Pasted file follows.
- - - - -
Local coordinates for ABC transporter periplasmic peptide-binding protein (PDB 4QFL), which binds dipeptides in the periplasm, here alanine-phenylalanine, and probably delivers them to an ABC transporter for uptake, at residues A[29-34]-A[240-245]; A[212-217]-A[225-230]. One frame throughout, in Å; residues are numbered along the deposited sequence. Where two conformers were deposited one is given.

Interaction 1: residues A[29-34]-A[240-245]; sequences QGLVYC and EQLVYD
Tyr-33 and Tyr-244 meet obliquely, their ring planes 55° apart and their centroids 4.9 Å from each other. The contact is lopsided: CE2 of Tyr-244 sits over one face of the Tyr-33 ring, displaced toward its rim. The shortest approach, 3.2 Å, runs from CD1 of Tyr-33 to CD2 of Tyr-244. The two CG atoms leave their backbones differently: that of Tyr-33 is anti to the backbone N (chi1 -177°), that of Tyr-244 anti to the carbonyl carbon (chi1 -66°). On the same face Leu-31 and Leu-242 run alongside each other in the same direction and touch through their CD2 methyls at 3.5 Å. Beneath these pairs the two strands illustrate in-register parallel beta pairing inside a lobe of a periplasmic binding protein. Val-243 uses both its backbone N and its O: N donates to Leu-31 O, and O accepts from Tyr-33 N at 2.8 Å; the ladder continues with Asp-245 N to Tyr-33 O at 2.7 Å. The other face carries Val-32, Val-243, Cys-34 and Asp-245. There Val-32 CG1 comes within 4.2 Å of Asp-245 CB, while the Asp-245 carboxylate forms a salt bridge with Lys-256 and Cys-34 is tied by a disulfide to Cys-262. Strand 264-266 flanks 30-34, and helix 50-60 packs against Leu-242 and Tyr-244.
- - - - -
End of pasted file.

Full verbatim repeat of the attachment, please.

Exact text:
Local coordinates for ABC transporter periplasmic peptide-binding protein (PDB 4QFL), which binds dipeptides in the periplasm, here alanine-phenylalanine, and probably delivers them to an ABC transporter for uptake, at residues A[29-34]-A[240-245]; A[212-217]-A[225-230]. One frame throughout, in Å; residues are numbered along the deposited sequence. Where two conformers were deposited one is given.

Interaction 1: residues A[29-34]-A[240-245]; sequences QGLVYC and EQLVYD
Tyr-33 and Tyr-244 meet obliquely, their ring planes 55° apart and their centroids 4.9 Å from each other. The contact is lopsided: CE2 of Tyr-244 sits over one face of the Tyr-33 ring, displaced toward its rim. The shortest approach, 3.2 Å, runs from CD1 of Tyr-33 to CD2 of Tyr-244. The two CG atoms leave their backbones differently: that of Tyr-33 is anti to the backbone N (chi1 -177°), that of Tyr-244 anti to the carbonyl carbon (chi1 -66°). On the same face Leu-31 and Leu-242 run alongside each other in the same direction and touch through their CD2 methyls at 3.5 Å. Beneath these pairs the two strands illustrate in-register parallel beta pairing inside a lobe of a periplasmic binding protein. Val-243 uses both its backbone N and its O: N donates to Leu-31 O, and O accepts from Tyr-33 N at 2.8 Å; the ladder continues with Asp-245 N to Tyr-33 O at 2.7 Å. The other face carries Val-32, Val-243, Cys-34 and Asp-245. There Val-32 CG1 comes within 4.2 Å of Asp-245 CB, while the Asp-245 carboxylate forms a salt bridge with Lys-256 and Cys-34 is tied by a disulfide to Cys-262. Strand 264-266 flanks 30-34, and helix 50-60 packs against Leu-242 and Tyr-244.